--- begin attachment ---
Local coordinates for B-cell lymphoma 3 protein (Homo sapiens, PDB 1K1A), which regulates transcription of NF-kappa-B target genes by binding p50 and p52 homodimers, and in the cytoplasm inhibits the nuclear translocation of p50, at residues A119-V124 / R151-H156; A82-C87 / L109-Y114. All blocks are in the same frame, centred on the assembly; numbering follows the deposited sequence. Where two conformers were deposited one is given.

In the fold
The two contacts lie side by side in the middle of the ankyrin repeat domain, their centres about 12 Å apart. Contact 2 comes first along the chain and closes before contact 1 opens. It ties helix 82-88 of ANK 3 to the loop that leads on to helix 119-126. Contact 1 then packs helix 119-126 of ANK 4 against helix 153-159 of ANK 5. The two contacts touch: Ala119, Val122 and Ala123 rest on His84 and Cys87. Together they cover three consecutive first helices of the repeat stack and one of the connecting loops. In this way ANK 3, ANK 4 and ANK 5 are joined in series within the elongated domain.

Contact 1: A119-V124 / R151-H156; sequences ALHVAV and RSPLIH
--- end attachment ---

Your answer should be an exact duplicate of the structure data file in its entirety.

Local coordinates for B-cell lymphoma 3 protein (Homo sapiens, PDB 1K1A), which regulates transcription of NF-kappa-B target genes by binding p50 and p52 homodimers, and in the cytoplasm inhibits the nuclear translocation of p50, at residues A119-V124 / R151-H156; A82-C87 / L109-Y114. All blocks are in the same frame, centred on the assembly; numbering follows the deposited sequence. Where two conformers were deposited one is given.

In the fold
The two contacts lie side by side in the middle of the ankyrin repeat domain, their centres about 12 Å apart. Contact 2 comes first along the chain and closes before contact 1 opens. It ties helix 82-88 of ANK 3 to the loop that leads on to helix 119-126. Contact 1 then packs helix 119-126 of ANK 4 against helix 153-159 of ANK 5. The two contacts touch: Ala119, Val122 and Ala123 rest on His84 and Cys87. Together they cover three consecutive first helices of the repeat stack and one of the connecting loops. In this way ANK 3, ANK 4 and ANK 5 are joined in series within the elongated domain.

Contact 1: A119-V124 / R151-H156; sequences ALHVAV and RSPLIH